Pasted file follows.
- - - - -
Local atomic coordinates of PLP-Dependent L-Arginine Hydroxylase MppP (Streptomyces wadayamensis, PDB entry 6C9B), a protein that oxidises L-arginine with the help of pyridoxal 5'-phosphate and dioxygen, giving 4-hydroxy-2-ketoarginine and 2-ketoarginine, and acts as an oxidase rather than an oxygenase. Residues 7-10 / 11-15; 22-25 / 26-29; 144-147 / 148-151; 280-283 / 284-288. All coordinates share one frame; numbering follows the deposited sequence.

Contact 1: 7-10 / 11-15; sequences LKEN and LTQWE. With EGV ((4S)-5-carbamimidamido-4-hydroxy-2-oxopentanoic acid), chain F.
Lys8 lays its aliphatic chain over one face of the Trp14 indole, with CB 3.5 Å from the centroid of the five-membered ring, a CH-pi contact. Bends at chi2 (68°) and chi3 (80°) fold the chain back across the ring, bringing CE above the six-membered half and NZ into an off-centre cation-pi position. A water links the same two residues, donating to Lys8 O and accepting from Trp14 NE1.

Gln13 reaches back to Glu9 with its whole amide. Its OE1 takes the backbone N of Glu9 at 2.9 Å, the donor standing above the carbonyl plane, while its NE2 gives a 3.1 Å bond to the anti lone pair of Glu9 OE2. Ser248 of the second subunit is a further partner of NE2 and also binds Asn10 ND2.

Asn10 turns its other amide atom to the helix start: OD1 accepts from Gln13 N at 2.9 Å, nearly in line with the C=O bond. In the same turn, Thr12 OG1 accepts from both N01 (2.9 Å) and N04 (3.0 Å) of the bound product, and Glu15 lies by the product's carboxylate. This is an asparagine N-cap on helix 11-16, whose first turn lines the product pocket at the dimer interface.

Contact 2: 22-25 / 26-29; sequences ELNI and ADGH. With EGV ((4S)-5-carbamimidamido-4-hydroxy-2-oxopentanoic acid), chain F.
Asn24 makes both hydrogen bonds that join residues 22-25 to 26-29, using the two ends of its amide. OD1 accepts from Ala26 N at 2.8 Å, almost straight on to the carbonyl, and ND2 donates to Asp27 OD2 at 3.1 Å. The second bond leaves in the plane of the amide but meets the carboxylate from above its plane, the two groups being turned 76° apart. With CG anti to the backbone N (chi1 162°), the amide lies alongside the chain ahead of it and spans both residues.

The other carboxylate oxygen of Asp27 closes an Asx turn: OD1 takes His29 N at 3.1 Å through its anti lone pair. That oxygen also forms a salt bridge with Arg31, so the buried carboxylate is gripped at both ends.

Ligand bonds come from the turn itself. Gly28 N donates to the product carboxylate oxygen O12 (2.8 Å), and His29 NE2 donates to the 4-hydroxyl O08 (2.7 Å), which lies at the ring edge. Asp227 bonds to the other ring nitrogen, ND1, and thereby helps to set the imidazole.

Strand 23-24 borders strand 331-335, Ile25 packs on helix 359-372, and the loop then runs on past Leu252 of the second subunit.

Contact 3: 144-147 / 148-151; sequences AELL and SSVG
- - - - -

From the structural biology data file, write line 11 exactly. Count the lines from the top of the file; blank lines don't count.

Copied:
Contact 3: 144-147 / 148-151; sequences AELL and SSVG